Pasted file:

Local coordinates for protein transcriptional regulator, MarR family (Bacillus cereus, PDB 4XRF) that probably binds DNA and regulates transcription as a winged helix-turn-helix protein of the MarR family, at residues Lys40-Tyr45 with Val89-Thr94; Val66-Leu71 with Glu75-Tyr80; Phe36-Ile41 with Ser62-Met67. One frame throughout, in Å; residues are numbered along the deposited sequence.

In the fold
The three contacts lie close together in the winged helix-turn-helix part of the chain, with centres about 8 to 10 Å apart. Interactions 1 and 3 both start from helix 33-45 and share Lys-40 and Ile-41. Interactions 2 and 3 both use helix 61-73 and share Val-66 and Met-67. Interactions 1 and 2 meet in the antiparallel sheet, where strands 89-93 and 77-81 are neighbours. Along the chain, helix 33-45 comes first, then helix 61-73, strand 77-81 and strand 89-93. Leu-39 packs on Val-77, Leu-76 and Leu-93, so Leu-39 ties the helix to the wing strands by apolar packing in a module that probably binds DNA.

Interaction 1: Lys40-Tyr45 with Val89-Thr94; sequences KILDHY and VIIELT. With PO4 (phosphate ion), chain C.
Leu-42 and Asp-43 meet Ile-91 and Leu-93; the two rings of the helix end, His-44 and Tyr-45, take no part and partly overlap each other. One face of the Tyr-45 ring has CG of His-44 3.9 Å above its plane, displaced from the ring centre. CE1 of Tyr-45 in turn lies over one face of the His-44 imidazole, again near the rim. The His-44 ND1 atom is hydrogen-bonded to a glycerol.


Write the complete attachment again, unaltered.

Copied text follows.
Local coordinates for protein transcriptional regulator, MarR family (Bacillus cereus, PDB 4XRF) that probably binds DNA and regulates transcription as a winged helix-turn-helix protein of the MarR family, at residues Lys40-Tyr45 with Val89-Thr94; Val66-Leu71 with Glu75-Tyr80; Phe36-Ile41 with Ser62-Met67. One frame throughout, in Å; residues are numbered along the deposited sequence.

In the fold
The three contacts lie close together in the winged helix-turn-helix part of the chain, with centres about 8 to 10 Å apart. Interactions 1 and 3 both start from helix 33-45 and share Lys-40 and Ile-41. Interactions 2 and 3 both use helix 61-73 and share Val-66 and Met-67. Interactions 1 and 2 meet in the antiparallel sheet, where strands 89-93 and 77-81 are neighbours. Along the chain, helix 33-45 comes first, then helix 61-73, strand 77-81 and strand 89-93. Leu-39 packs on Val-77, Leu-76 and Leu-93, so Leu-39 ties the helix to the wing strands by apolar packing in a module that probably binds DNA.

Interaction 1: Lys40-Tyr45 with Val89-Thr94; sequences KILDHY and VIIELT. With PO4 (phosphate ion), chain C.
Leu-42 and Asp-43 meet Ile-91 and Leu-93; the two rings of the helix end, His-44 and Tyr-45, take no part and partly overlap each other. One face of the Tyr-45 ring has CG of His-44 3.9 Å above its plane, displaced from the ring centre. CE1 of Tyr-45 in turn lies over one face of the His-44 imidazole, again near the rim. The His-44 ND1 atom is hydrogen-bonded to a glycerol.